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Man and Woman Print E-mail
By Edith Stein   
Thursday, 06 December 2012

Man’s essential desires reveal themselves in action, work, and objective achievements. He is less concerned with problems of being, whether his own or of others. Certainly being and doing cannot be wholly separated. The human soul is not a complete, static, unchanging, monolithic existence. It is being in the state of becoming and in the process of becoming; the soul must bring to fruition those predispositions with which it was endowed when coming into the world; however, it can develop them only through activation. Thus woman can achieve perfect development of her personality only by activating her spiritual powers. So do men, even without envisaging it as a goal, work in the same way when they endeavor to perform anything objectively. In both instances the structure of the soul is fundamentally the same. The soul is housed in a body on whose vigor and health its own vigor and health depend – even if not exclusively nor simply. On the other hand, the body receives its nature as body – life, motion, form, gestalt, and spiritual significance—through the soul. The world of the spirit is founded on sensuousness which is spiritual as much as physical: the intellect, knowing its activity to be rational, reveals a world; the will intervenes creatively and formatively in this world; the emotion receives this world inwardly and puts it to the test. But the extent and relationship of these powers vary from one individual to another, and particularly from man to woman.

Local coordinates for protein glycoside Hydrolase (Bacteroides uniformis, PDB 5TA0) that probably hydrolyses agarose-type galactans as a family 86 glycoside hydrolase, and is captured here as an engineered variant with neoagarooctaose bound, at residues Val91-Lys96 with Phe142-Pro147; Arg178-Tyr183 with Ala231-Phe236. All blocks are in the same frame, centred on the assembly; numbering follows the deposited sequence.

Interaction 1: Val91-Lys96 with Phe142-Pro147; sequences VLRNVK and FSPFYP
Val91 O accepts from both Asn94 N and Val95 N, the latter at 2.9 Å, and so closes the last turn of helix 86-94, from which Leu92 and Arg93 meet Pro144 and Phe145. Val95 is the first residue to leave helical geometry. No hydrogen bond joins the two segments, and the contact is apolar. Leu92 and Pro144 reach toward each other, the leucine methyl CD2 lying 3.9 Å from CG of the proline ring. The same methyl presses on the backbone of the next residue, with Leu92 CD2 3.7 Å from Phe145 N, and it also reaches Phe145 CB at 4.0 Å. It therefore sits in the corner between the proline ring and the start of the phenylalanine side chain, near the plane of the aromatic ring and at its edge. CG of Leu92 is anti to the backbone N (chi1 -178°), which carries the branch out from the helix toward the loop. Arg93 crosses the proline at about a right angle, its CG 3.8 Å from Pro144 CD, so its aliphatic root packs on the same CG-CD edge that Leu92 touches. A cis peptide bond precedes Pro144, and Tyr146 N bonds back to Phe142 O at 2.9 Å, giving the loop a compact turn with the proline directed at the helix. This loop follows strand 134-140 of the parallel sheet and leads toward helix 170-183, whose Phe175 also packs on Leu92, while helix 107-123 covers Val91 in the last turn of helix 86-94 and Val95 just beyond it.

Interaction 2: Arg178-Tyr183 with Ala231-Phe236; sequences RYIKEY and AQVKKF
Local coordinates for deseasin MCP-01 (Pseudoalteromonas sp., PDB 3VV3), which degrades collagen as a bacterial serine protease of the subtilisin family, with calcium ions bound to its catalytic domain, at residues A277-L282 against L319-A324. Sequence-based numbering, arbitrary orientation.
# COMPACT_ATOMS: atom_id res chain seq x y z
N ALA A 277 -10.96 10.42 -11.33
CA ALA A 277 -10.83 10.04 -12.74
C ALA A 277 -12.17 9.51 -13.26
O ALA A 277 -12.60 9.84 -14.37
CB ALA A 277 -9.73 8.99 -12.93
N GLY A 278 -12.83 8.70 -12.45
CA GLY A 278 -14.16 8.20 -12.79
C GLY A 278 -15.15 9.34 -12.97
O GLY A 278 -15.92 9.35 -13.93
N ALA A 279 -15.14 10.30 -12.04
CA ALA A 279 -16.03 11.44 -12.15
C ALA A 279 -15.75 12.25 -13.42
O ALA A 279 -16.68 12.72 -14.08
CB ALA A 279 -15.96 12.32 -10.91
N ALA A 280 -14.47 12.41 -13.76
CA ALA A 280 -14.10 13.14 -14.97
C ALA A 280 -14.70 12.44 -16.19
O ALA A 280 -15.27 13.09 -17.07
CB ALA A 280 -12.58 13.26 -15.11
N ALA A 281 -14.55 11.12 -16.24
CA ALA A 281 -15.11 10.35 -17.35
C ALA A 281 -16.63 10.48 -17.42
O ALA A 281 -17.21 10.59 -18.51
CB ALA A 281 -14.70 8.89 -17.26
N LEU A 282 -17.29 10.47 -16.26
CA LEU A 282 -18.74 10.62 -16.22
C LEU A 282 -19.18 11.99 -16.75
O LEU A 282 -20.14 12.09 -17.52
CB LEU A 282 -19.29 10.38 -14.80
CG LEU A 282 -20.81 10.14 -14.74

I would also like to believe that even the relationship of soul and body is not completely similar in man and woman; with woman, the soul's union with the body is naturally more intimately emphasized. (I would like to underline the term "naturally," for there is—as I have at one time intimated—the possibility of an extensive emancipation of the soul from the body, which now, oddly enough, seems to be more easily accomplished normally in the case of woman.) Woman’s soul is present and lives more intensely in all parts of the body, and it is inwardly affected by that which happens to the body; whereas, with men, the body has more pronouncedly the character of an instrument which serves them in their work and which is accompanied by a certain detachment. This is closely related to the vocation of motherhood. The task of assimilating in oneself a living being which is evolving and growing, of containing and nourishing it, signifies a definite end in itself. Moreover, the mysterious process of the formation of a new creature in the maternal organism represents such an intimate unity of the physical and spiritual that one is well able to understand that this unity imposes itself on the entire nature of woman. But a certain danger is involved here. If the correct, natural order is to exist between soul and body (i.e., the order as it corresponds to unfallen nature), then the necessary nourishment, care, and exercise must be provided for the healthy organism’s smooth function. As soon as more physical satisfaction is given to the body, and it corresponds to its corrupted nature to demand more, then it results in a decline of spiritual existence. Instead of controlling and spiritualizing the body, the soul is controlled by it; and the body loses accordingly in its character as a human body. The more intimate the relationship of the soul and body is, just so will the danger of the spiritual decline be greater. (On the other hand, certainly, there is also the greater possibility here that the soul will spiritualize the body.)

 
 
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